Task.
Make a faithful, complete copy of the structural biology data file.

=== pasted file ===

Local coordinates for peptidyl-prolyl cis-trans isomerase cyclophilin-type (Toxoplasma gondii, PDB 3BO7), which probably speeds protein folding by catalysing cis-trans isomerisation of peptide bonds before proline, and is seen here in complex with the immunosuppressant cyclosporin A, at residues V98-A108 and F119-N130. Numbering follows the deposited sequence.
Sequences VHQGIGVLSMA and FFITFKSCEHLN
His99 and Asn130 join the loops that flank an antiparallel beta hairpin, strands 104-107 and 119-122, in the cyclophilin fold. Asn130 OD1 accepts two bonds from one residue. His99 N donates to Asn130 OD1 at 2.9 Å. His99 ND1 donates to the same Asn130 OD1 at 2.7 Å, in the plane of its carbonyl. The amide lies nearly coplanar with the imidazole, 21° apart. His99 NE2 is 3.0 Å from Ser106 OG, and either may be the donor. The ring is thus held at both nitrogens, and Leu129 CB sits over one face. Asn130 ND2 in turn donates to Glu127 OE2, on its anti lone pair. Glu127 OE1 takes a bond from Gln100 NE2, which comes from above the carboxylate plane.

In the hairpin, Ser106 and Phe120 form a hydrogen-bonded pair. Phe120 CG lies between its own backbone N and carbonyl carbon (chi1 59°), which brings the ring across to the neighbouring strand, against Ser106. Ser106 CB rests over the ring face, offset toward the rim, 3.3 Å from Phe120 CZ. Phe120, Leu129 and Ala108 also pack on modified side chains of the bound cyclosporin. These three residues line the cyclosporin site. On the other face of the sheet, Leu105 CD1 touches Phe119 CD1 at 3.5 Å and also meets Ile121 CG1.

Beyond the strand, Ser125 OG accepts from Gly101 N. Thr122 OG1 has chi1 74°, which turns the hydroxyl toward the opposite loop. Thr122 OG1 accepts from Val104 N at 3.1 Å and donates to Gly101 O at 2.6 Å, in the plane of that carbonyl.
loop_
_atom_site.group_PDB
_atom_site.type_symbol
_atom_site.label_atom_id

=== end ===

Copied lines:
Local coordinates for peptidyl-prolyl cis-trans isomerase cyclophilin-type (Toxoplasma gondii, PDB 3BO7), which probably speeds protein folding by catalysing cis-trans isomerisation of peptide bonds before proline, and is seen here in complex with the immunosuppressant cyclosporin A, at residues V98-A108 and F119-N130. Numbering follows the deposited sequence.
Sequences VHQGIGVLSMA and FFITFKSCEHLN
His99 and Asn130 join the loops that flank an antiparallel beta hairpin, strands 104-107 and 119-122, in the cyclophilin fold. Asn130 OD1 accepts two bonds from one residue. His99 N donates to Asn130 OD1 at 2.9 Å. His99 ND1 donates to the same Asn130 OD1 at 2.7 Å, in the plane of its carbonyl. The amide lies nearly coplanar with the imidazole, 21° apart. His99 NE2 is 3.0 Å from Ser106 OG, and either may be the donor. The ring is thus held at both nitrogens, and Leu129 CB sits over one face. Asn130 ND2 in turn donates to Glu127 OE2, on its anti lone pair. Glu127 OE1 takes a bond from Gln100 NE2, which comes from above the carboxylate plane.

In the hairpin, Ser106 and Phe120 form a hydrogen-bonded pair. Phe120 CG lies between its own backbone N and carbonyl carbon (chi1 59°), which brings the ring across to the neighbouring strand, against Ser106. Ser106 CB rests over the ring face, offset toward the rim, 3.3 Å from Phe120 CZ. Phe120, Leu129 and Ala108 also pack on modified side chains of the bound cyclosporin. These three residues line the cyclosporin site. On the other face of the sheet, Leu105 CD1 touches Phe119 CD1 at 3.5 Å and also meets Ile121 CG1.

Beyond the strand, Ser125 OG accepts from Gly101 N. Thr122 OG1 has chi1 74°, which turns the hydroxyl toward the opposite loop. Thr122 OG1 accepts from Val104 N at 3.1 Å and donates to Gly101 O at 2.6 Å, in the plane of that carbonyl.
loop_
_atom_site.group_PDB
_atom_site.type_symbol
_atom_site.label_atom_id